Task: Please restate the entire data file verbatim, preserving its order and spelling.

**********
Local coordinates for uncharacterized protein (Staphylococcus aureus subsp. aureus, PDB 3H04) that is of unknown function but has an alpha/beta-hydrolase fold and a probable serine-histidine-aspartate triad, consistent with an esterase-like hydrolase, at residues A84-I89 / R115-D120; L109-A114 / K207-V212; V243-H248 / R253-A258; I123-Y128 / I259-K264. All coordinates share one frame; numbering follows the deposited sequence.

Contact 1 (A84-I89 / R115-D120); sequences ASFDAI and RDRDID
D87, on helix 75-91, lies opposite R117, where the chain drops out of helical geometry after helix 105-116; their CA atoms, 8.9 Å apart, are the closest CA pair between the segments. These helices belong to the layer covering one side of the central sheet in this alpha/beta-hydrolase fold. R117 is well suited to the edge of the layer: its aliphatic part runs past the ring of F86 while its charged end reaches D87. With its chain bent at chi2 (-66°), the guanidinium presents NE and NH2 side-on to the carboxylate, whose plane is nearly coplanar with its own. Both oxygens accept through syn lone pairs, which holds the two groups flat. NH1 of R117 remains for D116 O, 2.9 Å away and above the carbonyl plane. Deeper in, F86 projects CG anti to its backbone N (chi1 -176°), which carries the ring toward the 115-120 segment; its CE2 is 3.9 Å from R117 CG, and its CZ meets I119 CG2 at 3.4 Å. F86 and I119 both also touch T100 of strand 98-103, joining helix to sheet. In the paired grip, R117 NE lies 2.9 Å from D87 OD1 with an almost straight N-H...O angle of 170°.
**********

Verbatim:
Local coordinates for uncharacterized protein (Staphylococcus aureus subsp. aureus, PDB 3H04) that is of unknown function but has an alpha/beta-hydrolase fold and a probable serine-histidine-aspartate triad, consistent with an esterase-like hydrolase, at residues A84-I89 / R115-D120; L109-A114 / K207-V212; V243-H248 / R253-A258; I123-Y128 / I259-K264. All coordinates share one frame; numbering follows the deposited sequence.

Contact 1 (A84-I89 / R115-D120); sequences ASFDAI and RDRDID
D87, on helix 75-91, lies opposite R117, where the chain drops out of helical geometry after helix 105-116; their CA atoms, 8.9 Å apart, are the closest CA pair between the segments. These helices belong to the layer covering one side of the central sheet in this alpha/beta-hydrolase fold. R117 is well suited to the edge of the layer: its aliphatic part runs past the ring of F86 while its charged end reaches D87. With its chain bent at chi2 (-66°), the guanidinium presents NE and NH2 side-on to the carboxylate, whose plane is nearly coplanar with its own. Both oxygens accept through syn lone pairs, which holds the two groups flat. NH1 of R117 remains for D116 O, 2.9 Å away and above the carbonyl plane. Deeper in, F86 projects CG anti to its backbone N (chi1 -176°), which carries the ring toward the 115-120 segment; its CE2 is 3.9 Å from R117 CG, and its CZ meets I119 CG2 at 3.4 Å. F86 and I119 both also touch T100 of strand 98-103, joining helix to sheet. In the paired grip, R117 NE lies 2.9 Å from D87 OD1 with an almost straight N-H...O angle of 170°.